Williamson’s attitude toward physical illnesses is no better: In her 1992 book A Return to Love, she wrote that “sickness is an illusion and does not exist,” and that “cancer and AIDS and other physical illnesses are physical manifestations of a psychic scream.” According to Williamson, “sickness is not a sign of God’s judgment on us, but of our judgment on ourselves.” According to HIV researcher Dvorah Landsman, her rhetoric surrounding the AIDS epidemic—in her 2010 A Course in Weight Loss she suggested that men with AIDS could cure themselves by forgiving their enemies—led to patients dying while convinced they had caused their own illnesses. Williamson may see herself as a political maverick, but the damage her words cause is no different than that caused by the many political figures who ignored the disease’s impact on queer communities.
Williamson continues to imply that Americans cause their own illnesses: The healthcare policy on her campaign website links obesity to chronic illness within its first four sentences, later adding that Americans must come to terms “with how much we have acquiesced to the many unhealthy practices that should be considered unlawful.” Though many diseases have roots in genetics—a factor largely outside of any individual’s control—the only mention of heritable illness on Williamson’s policy page is in reference to her support of mandating that genetically modified food be labeled as such (despite overwhelming consensus by scientists that GMOs are safe and that labeling them is unnecessary).
It’s not surprising, then, that Williamson sees mental and physical disability as inherently bad and believes society’s goal should be to eliminate it all together (something the disability community vehemently pushes back against). When disabled healthcare advocates have pointed out the flaws in Williamson’s rhetoric, her response has primarily been defensive insistence that they are wrong, followed by the suggestion that any critiques are the bad-faith actions of trolls. Recently, Williamson marked the anniversary of the Americans with Disability Act by visiting a sheltered workshop—a segregated worksite where disabled people are paid significantly less than minimum wage (often as little as pennies an hour), to do work in the name of “job opportunity.” Celebrating the ADA at the workplace that essentially violates its provisions is a gaffe that, as advocates were quick to point out, shows Williamson’s continued unwillingness to engage with the disability community on more than a performative level.
None of Williamson’s anti-disability rhetoric is accidental. It’s the foregone conclusion of an individualistic spiritual ideology that has always preached that solutions to one’s problems are found within. Williamson’s approach to healthcare doesn’t just de-emphasize the importance of systemic political change—it actually shames candidates who do put forth detailed plans. According to Williamson, the solution to chronic illnesses and disabilities affecting one in five Americans isn’t detailed policies that ensure adequate healthcare for everyone, but rather teaching everyone how to just not get sick in the first place.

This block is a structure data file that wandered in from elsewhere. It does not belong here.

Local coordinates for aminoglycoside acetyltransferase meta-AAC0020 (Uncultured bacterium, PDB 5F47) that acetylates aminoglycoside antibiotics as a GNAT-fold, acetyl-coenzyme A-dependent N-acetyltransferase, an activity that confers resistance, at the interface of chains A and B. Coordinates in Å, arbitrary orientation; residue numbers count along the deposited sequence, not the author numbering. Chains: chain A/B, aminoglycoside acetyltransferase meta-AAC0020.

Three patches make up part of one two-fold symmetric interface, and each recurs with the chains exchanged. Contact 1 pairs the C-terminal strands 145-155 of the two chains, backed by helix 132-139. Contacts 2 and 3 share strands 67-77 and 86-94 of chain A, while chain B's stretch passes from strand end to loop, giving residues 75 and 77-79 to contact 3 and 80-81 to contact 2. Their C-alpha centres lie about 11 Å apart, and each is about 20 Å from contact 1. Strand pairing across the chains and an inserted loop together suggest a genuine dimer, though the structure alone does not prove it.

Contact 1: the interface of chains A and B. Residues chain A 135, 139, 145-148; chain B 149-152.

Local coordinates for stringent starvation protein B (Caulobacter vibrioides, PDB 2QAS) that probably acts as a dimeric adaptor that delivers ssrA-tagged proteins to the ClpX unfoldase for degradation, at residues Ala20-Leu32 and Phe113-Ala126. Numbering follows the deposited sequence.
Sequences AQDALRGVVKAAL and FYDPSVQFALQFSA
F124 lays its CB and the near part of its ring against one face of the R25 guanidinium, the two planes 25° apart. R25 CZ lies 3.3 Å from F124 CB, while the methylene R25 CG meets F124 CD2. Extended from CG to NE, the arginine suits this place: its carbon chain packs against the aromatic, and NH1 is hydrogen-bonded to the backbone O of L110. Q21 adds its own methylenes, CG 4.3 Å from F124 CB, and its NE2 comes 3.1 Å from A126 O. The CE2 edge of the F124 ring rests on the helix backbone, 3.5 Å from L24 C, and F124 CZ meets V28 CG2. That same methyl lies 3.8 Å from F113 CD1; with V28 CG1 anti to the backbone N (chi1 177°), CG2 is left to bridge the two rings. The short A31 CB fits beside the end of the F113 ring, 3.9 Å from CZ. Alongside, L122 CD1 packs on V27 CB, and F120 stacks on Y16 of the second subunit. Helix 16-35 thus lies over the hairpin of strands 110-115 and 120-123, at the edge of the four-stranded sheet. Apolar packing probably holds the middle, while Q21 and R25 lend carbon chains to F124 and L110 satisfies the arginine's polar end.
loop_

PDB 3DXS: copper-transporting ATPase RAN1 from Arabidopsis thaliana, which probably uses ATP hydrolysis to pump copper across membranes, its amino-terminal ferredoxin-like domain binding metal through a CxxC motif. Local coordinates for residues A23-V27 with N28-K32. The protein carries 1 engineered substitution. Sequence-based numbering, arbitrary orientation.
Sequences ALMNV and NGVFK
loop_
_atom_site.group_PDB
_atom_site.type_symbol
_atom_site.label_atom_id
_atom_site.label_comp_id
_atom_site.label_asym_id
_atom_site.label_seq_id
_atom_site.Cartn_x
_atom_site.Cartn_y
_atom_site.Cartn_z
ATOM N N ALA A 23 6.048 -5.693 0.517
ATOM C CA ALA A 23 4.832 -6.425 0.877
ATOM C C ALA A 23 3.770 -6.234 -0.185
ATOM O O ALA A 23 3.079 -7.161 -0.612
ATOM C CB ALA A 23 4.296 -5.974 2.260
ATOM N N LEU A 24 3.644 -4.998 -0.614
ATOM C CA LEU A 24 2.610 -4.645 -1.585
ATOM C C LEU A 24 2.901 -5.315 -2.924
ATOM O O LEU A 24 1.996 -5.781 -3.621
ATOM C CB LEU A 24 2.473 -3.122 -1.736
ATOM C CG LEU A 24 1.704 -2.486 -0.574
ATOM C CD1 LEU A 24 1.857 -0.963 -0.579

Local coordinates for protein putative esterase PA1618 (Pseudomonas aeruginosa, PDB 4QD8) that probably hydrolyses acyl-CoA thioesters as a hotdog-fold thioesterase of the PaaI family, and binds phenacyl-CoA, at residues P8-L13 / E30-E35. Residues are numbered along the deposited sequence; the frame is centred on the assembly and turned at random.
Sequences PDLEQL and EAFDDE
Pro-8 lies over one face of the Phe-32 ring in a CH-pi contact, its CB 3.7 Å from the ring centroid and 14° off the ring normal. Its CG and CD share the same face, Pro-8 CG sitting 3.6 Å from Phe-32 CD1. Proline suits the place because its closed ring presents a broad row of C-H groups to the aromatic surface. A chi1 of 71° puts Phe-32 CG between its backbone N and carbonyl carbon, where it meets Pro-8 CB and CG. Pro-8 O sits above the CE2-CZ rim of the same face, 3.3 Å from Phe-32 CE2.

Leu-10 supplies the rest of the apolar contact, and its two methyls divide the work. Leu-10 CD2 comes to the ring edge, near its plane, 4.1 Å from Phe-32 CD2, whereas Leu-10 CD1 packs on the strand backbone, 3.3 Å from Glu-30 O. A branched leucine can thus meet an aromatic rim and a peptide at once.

Williamson’s approach to illness and disability is an illogic akin to the current Republican party’s approach to poverty: Have you tried hard enough to not be poor and sick yet? Underneath her friendly persona is a mean-spirited form of victim shaming that would certainly lead to dangerous policies were she elected. You cannot serve the best interests of disabled people if, deep down, you think their disabilities are actually their fault. Each time the disability community has raised the alarm about Williamson’s horrific record on illness and disability, Twitter and political pundits alike have paid them little heed. Actress and activist Alyssa Milano recently supported a fundraiser for Williamson’s candidacy, and popular leftist podcast Chapo Trap House recently invited Williamson on for an extremely friendly interview.
No matter the outcome of her bid for the White House, Williamson’s run has certainly raised her profile—something that’s likely to translate to future book deals and sales. And that’s to say nothing of the memes. Nearly everyone outside of the disability community seems to think that a little ironic support of Williamson is all in good fun. But Donald Trump started out as a meme too, despite the disability community’s warnings at the time. Now he’s sitting in the White House, hurting disabled people. Maybe this time around, when disabled people raise the alarm, everyone should listen.